Adapted from a Fine Cooking recipe
My neighbor lemon bombed me again (~60 lemons), with a hint that he was looking forward to some more of my lemon curd. When I had processed the fruit I had 14+ cups of juice and zest. If I turned all of this into lemon curd it would get very expensive—19 cups of sugar, 15 sticks of butter and almost 5 dozen eggs, as well as all of the jars to put it in.
I still can not make the same recipe the same way twice. This time, I decided to add some fresh ginger to the lemon curd. In the end, I decided to make a double batch of lemon curd and turn the rest into lemon micro marmalade. The marmalade also keeps longer than the lemon curd—which must be eaten fairly quickly.
Karl’s Ginger Lemon Curd
12 Tbs. unsalted butter, softened at room temperature (1½ sticks)
6 large eggs
2 Tbs. lemon zest
2 cup sugar
2 Tbs. fresh ginger, grated
1½ cups fresh lemon juice
1. Set the butter and eggs on the counter and let them come to room temperature, about one hour.
2. Zest the lemons with a micro plainer.
Tip: Three lemons will produce about one tablespoon of zest.
3. Put the lemon zest in a small bowl and add the sugar. Mix well, breaking up any clumps of zest, and set it aside.
4. Juice the lemons and strain out any tiny seed bits and pulp and measure out 1½ cups. Set the measuring cup aside.
5. In a medium bowl, beat the butter and sugar with an electric mixer, about 2 min.
Tip: I found that mixer could not break up all of the lumps of butter. Halfway through, I tool a rubber spatula and mashed the butter bits into the sugar and then continued mixing.
6. Add the eggs to the butter mixture, one egg at a time.
Tip: Mix the eggs in for two minutes on medium high between eggs. You want to break up and separate all of the bits of white.
Note: Do not skimp on this mixing step. Any bits of white that do not get broken up might turn into cooked strings of egg white in your lemon curd.
7. Beat in the lemon juice and continue beating for 2-4 minutes, until most of the juice in incorporated into the mixture.
Tip: Stop beating and push the mix out of the way, if there is still a lot juice puddle in the bottom of the bowl, keep beating. When free juice gets down to about a quarter of a cup you are done.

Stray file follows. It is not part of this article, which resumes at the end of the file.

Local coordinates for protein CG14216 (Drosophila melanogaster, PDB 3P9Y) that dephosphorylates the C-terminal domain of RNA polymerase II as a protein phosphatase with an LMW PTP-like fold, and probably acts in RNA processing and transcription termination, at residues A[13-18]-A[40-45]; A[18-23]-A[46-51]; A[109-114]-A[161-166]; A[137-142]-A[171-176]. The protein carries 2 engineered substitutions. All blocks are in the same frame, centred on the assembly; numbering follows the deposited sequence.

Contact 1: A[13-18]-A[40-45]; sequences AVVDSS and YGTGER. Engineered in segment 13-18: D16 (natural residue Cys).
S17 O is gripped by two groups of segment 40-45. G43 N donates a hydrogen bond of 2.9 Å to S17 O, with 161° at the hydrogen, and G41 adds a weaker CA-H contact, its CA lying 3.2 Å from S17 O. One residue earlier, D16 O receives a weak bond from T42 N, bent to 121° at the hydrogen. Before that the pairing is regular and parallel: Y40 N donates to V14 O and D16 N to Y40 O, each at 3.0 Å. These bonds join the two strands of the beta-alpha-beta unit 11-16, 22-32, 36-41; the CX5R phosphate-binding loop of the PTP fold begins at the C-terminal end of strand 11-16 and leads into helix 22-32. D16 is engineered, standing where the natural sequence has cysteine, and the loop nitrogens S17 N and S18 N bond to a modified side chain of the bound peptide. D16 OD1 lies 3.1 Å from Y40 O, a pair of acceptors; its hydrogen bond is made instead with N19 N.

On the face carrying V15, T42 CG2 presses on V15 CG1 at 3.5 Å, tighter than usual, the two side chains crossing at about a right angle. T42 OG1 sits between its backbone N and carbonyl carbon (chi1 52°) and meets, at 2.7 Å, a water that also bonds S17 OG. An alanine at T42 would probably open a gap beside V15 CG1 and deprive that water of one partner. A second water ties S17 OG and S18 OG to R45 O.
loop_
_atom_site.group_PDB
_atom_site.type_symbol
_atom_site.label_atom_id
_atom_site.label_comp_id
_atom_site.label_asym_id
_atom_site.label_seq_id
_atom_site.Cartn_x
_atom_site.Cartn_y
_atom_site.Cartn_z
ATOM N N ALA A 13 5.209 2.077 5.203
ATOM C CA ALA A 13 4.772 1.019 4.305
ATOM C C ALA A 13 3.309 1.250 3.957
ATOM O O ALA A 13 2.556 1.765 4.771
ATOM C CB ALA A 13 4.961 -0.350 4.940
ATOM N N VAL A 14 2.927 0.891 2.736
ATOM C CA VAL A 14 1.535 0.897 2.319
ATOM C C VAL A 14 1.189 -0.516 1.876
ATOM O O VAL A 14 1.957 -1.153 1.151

Note: The mixture will look curdled, but it will smooth out as it cooks.
8. Pour the mix into a medium, heavy-based saucepan. Start cooking the mixture over low heat until starts to look smooth.
9. Increase the heat to medium and cook, stirring constantly with a spatula, until the mixture thickens, about 15-30 minutes.
Tip: Constantly scrape the bottom and sides of the pot. You do not want any hot spots or bits sticking, where they may get over cooked.
Note: Never let the mix come to a boil! This would cause the eggs and butter to “break” and you would end up with a flavorful mess.
10. Cook the mixture until well thickened and it sticks to the back of the spatula.
Tip: Fine Cooking says to cook it to 170° F on a thermometer, but I prefer to go by eye. I cook the curd until it “looks right” and the spatula leaves a trail when you pull it through the lemon curd.
11. Remove the lemon curd from the heat and transfer it to a bowl or prepared jars.
Tip: If using a bowl, press plastic wrap on the surface of the lemon curd to keep a skin from forming and chill the curd in the refrigerator.
Note: The curd will thicken further as it cools and will keep in the refrigerator for a week and in the freezer for 2 months.